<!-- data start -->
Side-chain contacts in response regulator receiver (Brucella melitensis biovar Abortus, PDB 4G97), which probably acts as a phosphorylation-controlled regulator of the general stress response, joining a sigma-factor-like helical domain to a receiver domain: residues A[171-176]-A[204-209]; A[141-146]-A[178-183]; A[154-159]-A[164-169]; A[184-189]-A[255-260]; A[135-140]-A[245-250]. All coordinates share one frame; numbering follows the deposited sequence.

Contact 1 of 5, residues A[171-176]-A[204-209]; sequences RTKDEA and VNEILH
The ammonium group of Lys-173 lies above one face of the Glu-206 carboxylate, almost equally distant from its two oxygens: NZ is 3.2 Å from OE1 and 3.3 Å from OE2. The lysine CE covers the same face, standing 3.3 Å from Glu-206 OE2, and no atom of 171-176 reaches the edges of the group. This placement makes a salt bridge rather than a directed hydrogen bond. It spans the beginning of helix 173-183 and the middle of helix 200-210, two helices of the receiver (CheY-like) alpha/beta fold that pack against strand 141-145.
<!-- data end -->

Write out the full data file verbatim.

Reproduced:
Side-chain contacts in response regulator receiver (Brucella melitensis biovar Abortus, PDB 4G97), which probably acts as a phosphorylation-controlled regulator of the general stress response, joining a sigma-factor-like helical domain to a receiver domain: residues A[171-176]-A[204-209]; A[141-146]-A[178-183]; A[154-159]-A[164-169]; A[184-189]-A[255-260]; A[135-140]-A[245-250]. All coordinates share one frame; numbering follows the deposited sequence.

Contact 1 of 5, residues A[171-176]-A[204-209]; sequences RTKDEA and VNEILH
The ammonium group of Lys-173 lies above one face of the Glu-206 carboxylate, almost equally distant from its two oxygens: NZ is 3.2 Å from OE1 and 3.3 Å from OE2. The lysine CE covers the same face, standing 3.3 Å from Glu-206 OE2, and no atom of 171-176 reaches the edges of the group. This placement makes a salt bridge rather than a directed hydrogen bond. It spans the beginning of helix 173-183 and the middle of helix 200-210, two helices of the receiver (CheY-like) alpha/beta fold that pack against strand 141-145.